PIMPS AND ‘HO’s. “Johns” and “tricks.” Not the expected topic for an after-school workshop for middle schoolers. But as a social work intern with FAIR Girls, a Washington, D.C.-based nonprofit dedicated to preventing human trafficking, I am teaching these barely adolescent girls and boys about the type of trafficking that most endangers U.S. citizens and permanent residents. (FAIR stands for “free, aware, inspired, and restored.”)

Human trafficking is often portrayed as an international problem, not something that happens in the United States. But the heart-wrenching fact is that the average age of entry into prostitution and pornography for U.S. citizens and permanent residents is between 12 and 14 years old. A minor working in prostitution, pornography, stripping, or any other commercial sex work is by definition a victim of human trafficking, according to the Trafficking Victims Protection Act of 2000. (If one is over the age of 18, he or she must prove “force, fraud, or coercion” to be considered a victim.) Some minors are sold by family members into the “life,” as it’s called. Many trafficking victims were sexually abused when they were younger. Other victims are recruited by pimps who spot them as they run to the corner store, leave school, or hang out with friends.

Runaways and homeless youth may be most vulnerable. Studies show that the majority of prostituted youth had been runaways prior to sex work, and some experts cite anecdotal evidence that youth will be approached to participate in sex work within 48 hours of running away from home. Seventy-five percent of teens involved in prostitution, stripping, or pornography have a pimp, who might initially present himself as a parent, friend, guide, or watchdog for those new to the streets, soon followed by physical and mental coercion and abuse.

Our team of educators goes into Washington, D.C., public high schools and middle schools to bring this information to young people. We teach them the basic definitions of human trafficking (both commercial sex and labor trafficking). We listen to the song “P.I.M.P.” by rapper 50 Cent, a raunchy yet accurate retelling of the typical way girls are recruited into prostitution: “She like my style, she like my smile, she like the way I talk / She from the country, think she like me cause I’m from New York / I ain’t that n---- trying to holla cause I want some head / I’m that n---- trying to holla cause I want some bread / I could care less how she perform when she in the bed / B---- hit that track, catch a date, and come and pay the kid.”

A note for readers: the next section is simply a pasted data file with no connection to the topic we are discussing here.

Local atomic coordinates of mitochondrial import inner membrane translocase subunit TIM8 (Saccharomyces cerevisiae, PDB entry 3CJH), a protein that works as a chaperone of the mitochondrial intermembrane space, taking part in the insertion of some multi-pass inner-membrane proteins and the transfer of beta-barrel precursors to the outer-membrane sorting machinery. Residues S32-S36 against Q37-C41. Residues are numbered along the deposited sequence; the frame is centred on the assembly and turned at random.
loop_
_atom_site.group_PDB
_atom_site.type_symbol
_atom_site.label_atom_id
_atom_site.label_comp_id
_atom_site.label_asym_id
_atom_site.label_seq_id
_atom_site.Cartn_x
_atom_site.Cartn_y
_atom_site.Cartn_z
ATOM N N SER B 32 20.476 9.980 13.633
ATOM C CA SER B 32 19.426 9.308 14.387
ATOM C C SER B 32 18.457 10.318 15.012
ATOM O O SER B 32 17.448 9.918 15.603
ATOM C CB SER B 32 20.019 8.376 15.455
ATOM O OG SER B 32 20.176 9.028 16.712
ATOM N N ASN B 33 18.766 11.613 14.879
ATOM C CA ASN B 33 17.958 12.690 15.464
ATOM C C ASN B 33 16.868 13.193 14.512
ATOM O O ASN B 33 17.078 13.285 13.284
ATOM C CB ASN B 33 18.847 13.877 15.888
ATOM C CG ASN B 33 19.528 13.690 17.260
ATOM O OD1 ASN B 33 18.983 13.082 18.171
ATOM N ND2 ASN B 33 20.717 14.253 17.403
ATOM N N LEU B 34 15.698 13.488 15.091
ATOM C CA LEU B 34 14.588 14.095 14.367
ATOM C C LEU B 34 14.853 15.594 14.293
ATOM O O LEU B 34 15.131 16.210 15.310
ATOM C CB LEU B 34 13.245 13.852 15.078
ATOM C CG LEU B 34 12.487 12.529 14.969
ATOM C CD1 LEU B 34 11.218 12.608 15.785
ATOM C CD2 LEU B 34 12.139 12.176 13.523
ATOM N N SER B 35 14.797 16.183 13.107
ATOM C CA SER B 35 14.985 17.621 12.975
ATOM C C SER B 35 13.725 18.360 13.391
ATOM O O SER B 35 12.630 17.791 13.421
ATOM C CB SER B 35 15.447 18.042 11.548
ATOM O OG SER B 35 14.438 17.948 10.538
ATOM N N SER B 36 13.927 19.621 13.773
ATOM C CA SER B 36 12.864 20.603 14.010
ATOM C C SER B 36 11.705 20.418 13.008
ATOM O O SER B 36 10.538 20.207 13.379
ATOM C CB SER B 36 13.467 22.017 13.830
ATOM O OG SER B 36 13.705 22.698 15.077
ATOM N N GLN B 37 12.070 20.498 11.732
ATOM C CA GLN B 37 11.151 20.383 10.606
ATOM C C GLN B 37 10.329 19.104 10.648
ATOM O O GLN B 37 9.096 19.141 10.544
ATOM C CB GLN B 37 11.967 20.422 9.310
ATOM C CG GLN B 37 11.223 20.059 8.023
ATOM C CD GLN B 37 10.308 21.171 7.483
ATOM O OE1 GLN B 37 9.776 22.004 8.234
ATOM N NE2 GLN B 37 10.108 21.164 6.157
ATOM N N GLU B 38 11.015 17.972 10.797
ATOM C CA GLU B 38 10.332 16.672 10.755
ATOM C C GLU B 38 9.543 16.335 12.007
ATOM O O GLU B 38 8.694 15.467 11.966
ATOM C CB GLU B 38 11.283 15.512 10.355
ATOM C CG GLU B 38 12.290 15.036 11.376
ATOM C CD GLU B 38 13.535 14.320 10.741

Many of the kids know the lyrics by heart, but we challenge them to think about what they mean and consider how the media might shape their understandings of pimp culture. We ask the kids to draw pictures of pimps and prostitutes to examine stereotypes. The pimps are always well-dressed, slick, with lots of money. The prostitutes are scantily dressed, bruised, with sad faces.

At the end of every lesson, we offer small cards on which the students can write a question or give us feedback. While most of the questions are general, some are more pointed. One girl wrote, “What if a friend wants to strip for money and doesn’t think there is anything wrong with that?” Another asked, “I am dating an older man just because he buys me stuff and gives me money. Does that mean I am a prostitute?” Once, a student walked out as soon as the workshop started. She disclosed that she had been sold from age 11 to 18.

FAIR Girls also provides case management to human trafficking victims and those at risk and invites teen women to participate in a twice-weekly art therapy program called JewelGirls. The jewelry they make is sold at parties where they get to practice skills in preparation for employment. Their earnings are an alternative to making money on the streets. Some of the girls say the group helps them to “stay out of trouble.”

The adults who facilitate the group provide mentorship and support. We help them organize resumes, edit essays for school, and applaud every accomplishment. Although the problem of domestic sex trafficking of minors is overwhelming, we’re committed to confronting it by providing education, economic empowerment, and a welcoming, supportive community.

Abayea Pelt, a University of the District of Columbia student and soon-to-be social worker, is the office manager at Sojourners.

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